11 Tips for Sleep Anxiety: Ease Into a Calmer Night’s Sleep
Anxiety and sleep don’t mix well. Sleep anxiety can keep you up for hours, replaying worries in your mind instead of dozing off. Here are a few sleep anxiety tips to help you on your way to a peaceful night’s sleep.
Anxiety can lead to lack of sleep, and vice versa.
Weighted blankets can help with sleep anxiety by providing calming Deep Touch Pressure (DTP).
Sleep anxiety usually isn’t a simple problem, and short term sleep strategies should be paired with a long term treatment plan.
Did you know?
If it’s taking you a very long time to fall asleep, it’s better to get out of bed than to lie there tossing and turning!
If you find that you can’t sleep from anxiety, you’re not alone. According to the Anxiety & Depression Association of America (ADAA), anxiety disorder can cause sleeping problems – and vice versa.
It can be hard to know what to do when you can’t sleep because of anxiety. Luckily, there are plenty of sleep anxiety tips that you can try for a calmer night’s sleep. Anxiety before sleep might feel out of your control, but with a treatment plan, a support network, and good sleep hygiene, you’ll be well on your way to figuring out how to fall asleep with anxiety.
1. Develop a Treatment Plan
Addressing your anxiety with the help of a health professional is the first step towards long-term calm. As you’re developing strategies to cope with your anxiety, in the long run, you probably won’t immediately solve the practical problem of falling asleep, but a therapist or counselor can be a great resource for formulating your personal approach to sounder sleep.
If you suspect you may have an anxiety-induced sleep disorder, the ADAA recommends talking to your primary care physician, a mental health professional, or even a sleep clinic. These professionals can help you develop a long term treatment plan and address specific issues like how to calm anxiety attacks at night.
Whether your sleep issues are diagnosed or not, it’s important to understand how they fit into your overall mental health.
Some worry or anxiety is a natural part of living life in an unpredictable world. Everybody experiences fear and uncertainty at times. Specific situations such as money issues, health concerns, or interpersonal conflicts might naturally come to mind at night when other surface thoughts drift away.
In this context, there are some self-contained tips that can help you calm down anxiety before sleep and head back to dreamland.
When anxiety lasts for a long time without going away, or is regular and persistent, it becomes a larger issue and may be a part of a more general anxiety disorder. Consistent difficulty falling or staying asleep is one symptom of Generalized Anxiety Disorder (GAD).
If you think that your difficulty sleeping might be symptomatic of a larger anxiety disorder, it’s important to speak to a health provider and develop a holistic treatment plan. Try a combination of strategies to improve your sleep in the long-term.
2. Build Your Support System
It can be helpful to have someone to talk to when you need help coping with anxiety, whether that’s late at night or during the day. But if you have social anxiety as well as sleep anxiety, that’s easier said than done.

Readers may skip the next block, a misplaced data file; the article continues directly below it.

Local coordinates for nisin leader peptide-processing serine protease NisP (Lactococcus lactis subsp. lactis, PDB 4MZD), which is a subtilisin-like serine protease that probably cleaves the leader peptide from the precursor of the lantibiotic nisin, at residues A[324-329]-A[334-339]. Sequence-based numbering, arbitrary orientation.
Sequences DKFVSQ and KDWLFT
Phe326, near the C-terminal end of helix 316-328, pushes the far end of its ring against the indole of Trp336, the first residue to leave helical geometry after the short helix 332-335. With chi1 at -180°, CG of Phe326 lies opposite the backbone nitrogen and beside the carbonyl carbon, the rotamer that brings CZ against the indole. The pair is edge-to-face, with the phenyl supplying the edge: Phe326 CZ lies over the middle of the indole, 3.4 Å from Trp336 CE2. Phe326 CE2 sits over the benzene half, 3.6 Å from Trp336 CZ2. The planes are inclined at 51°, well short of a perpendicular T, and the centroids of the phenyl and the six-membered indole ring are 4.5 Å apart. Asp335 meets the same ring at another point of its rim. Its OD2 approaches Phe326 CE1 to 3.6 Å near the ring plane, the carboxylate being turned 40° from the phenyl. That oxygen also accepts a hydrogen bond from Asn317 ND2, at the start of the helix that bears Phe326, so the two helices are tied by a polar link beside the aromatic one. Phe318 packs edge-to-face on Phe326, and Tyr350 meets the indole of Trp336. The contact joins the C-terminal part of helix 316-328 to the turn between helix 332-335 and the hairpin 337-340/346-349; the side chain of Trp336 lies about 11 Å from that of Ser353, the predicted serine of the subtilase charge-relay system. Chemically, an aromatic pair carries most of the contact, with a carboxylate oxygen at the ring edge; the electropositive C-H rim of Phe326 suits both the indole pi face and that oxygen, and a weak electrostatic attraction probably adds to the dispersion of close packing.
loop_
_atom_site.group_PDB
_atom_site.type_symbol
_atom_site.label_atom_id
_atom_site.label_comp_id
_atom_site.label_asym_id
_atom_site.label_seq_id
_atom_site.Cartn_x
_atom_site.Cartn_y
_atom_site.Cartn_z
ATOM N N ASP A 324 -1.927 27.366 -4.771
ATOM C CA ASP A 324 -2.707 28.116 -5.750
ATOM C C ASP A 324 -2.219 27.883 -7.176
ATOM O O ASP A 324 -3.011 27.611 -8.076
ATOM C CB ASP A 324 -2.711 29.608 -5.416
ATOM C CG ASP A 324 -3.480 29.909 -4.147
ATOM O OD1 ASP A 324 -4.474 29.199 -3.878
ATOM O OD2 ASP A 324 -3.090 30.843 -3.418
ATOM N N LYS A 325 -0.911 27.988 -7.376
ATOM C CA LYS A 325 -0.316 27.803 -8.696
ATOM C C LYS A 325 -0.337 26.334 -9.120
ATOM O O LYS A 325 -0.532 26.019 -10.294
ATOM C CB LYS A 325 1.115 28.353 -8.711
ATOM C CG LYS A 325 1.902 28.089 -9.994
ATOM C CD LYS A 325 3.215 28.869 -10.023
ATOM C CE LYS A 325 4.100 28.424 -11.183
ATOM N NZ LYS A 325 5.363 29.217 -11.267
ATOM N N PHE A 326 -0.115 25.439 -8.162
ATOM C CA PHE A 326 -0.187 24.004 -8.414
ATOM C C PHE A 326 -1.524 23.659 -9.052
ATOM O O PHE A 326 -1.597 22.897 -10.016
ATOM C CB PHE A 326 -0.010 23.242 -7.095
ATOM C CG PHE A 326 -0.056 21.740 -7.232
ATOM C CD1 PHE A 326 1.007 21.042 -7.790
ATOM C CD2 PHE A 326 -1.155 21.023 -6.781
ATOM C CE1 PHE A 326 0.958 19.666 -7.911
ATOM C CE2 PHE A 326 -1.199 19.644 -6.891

This is where your support system comes in handy. By confiding the people around you – such as friends, family, and roommates – you can ensure that you have a support system to help you with this struggle.
Your friends and loved ones can help by reaching out to check on you and helping you brainstorm sleep anxiety tips. And reaching out to speak with a loved one can be an important anxiety coping mechanism in and of itself.
If you’re experiencing anxiety before sleep, simply getting up and sending a text or calling someone you love can be a great way to get your thoughts back on track.
3. Prioritize Rest – Literally
It might seem extremely simple, but chances are you aren’t going to be able to get enough sleep if you don’t schedule enough time for it. And if you’re finding you can’t sleep from anxiety, scheduling enough time to rest becomes even more important.
It’s helpful to establish a system for organizing your time. You might find it easiest to use a physical planner, an online calendar system, or even just a mental list. To protect your precious sleeping hours, plan your days in advance. You can even start a sleep log to keep track of how many zzz’s you get.
The National Sleep Foundation recommends getting seven to nine hours of sleep each night. So when you’re scheduling your evenings and mornings, try to keep this suggestion in mind, giving yourself a little buffer time for falling asleep and waking up.
Since lack of sleep can make anxiety worse, planning enough time to rest can be a big step towards breaking the cycle of restlessness.
4. Move Your Body
Sleep anxiety might seem like an isolated problem. You probably don’t start wondering how to calm down anxiety at night until you’re in the middle of trying to fall asleep.
But the good news is, what you do during the day can have a big impact on how well you sleep at night. Moving your body regularly is one simple way to improve sleep and reduce anxiety.
Exercise looks different for different people. Maybe you hate going to the gym, but love taking a sunset walk around your neighborhood. Maybe you have mobility issues and prefer a seated workout. However you do it, moving your body more can help you relax once you curl up in bed.
5. Establish a Bedtime Routine
The phrase “bedtime routine” might take you back to your childhood, when the buildup to bedtime included picture books and lullabies. As an adult, do you really need a bedtime routine?